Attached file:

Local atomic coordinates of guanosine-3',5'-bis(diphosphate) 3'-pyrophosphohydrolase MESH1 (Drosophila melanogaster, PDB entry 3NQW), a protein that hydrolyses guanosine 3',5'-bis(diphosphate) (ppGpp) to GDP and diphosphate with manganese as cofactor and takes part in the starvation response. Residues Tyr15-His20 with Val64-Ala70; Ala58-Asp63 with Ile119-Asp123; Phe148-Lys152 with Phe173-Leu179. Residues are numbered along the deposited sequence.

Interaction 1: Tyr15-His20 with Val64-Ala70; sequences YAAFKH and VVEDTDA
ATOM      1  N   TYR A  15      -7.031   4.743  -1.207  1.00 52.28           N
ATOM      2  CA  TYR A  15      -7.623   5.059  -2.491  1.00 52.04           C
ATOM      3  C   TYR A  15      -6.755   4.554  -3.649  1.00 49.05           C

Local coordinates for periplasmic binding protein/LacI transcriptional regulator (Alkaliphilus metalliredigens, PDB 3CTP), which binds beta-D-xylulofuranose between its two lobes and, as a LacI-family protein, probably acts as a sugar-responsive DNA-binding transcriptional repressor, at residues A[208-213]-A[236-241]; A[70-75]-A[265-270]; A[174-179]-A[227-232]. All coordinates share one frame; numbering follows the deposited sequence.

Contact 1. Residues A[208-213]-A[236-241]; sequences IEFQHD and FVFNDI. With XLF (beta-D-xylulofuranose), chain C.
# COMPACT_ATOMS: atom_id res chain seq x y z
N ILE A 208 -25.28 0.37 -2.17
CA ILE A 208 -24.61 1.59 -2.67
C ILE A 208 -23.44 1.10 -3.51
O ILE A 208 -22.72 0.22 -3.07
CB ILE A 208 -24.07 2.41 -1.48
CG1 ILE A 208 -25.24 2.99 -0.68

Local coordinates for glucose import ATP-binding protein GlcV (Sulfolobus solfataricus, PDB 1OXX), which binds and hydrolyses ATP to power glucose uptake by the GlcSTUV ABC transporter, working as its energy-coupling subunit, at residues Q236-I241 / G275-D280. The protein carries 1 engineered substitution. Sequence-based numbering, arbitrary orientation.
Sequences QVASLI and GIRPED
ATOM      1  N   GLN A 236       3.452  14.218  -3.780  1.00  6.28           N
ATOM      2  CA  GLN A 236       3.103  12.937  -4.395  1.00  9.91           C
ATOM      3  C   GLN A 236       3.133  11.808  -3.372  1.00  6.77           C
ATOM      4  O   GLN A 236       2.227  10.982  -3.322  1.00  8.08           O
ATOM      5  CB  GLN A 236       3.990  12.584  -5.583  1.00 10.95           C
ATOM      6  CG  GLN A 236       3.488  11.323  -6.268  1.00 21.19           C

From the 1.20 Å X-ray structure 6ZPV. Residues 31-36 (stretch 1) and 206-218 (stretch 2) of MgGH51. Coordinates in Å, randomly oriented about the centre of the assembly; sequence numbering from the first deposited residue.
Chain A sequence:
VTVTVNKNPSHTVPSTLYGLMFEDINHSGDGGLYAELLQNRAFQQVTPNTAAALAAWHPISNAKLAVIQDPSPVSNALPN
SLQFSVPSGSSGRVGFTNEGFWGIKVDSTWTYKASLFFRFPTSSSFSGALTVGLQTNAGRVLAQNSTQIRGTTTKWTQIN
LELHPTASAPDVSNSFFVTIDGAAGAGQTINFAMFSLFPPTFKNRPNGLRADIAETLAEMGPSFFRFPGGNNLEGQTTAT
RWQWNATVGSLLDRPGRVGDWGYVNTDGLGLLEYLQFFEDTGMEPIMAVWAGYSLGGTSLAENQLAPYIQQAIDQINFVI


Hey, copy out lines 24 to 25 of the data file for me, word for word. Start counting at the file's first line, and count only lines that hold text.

Chain A sequence:
VTVTVNKNPSHTVPSTLYGLMFEDINHSGDGGLYAELLQNRAFQQVTPNTAAALAAWHPISNAKLAVIQDPSPVSNALPN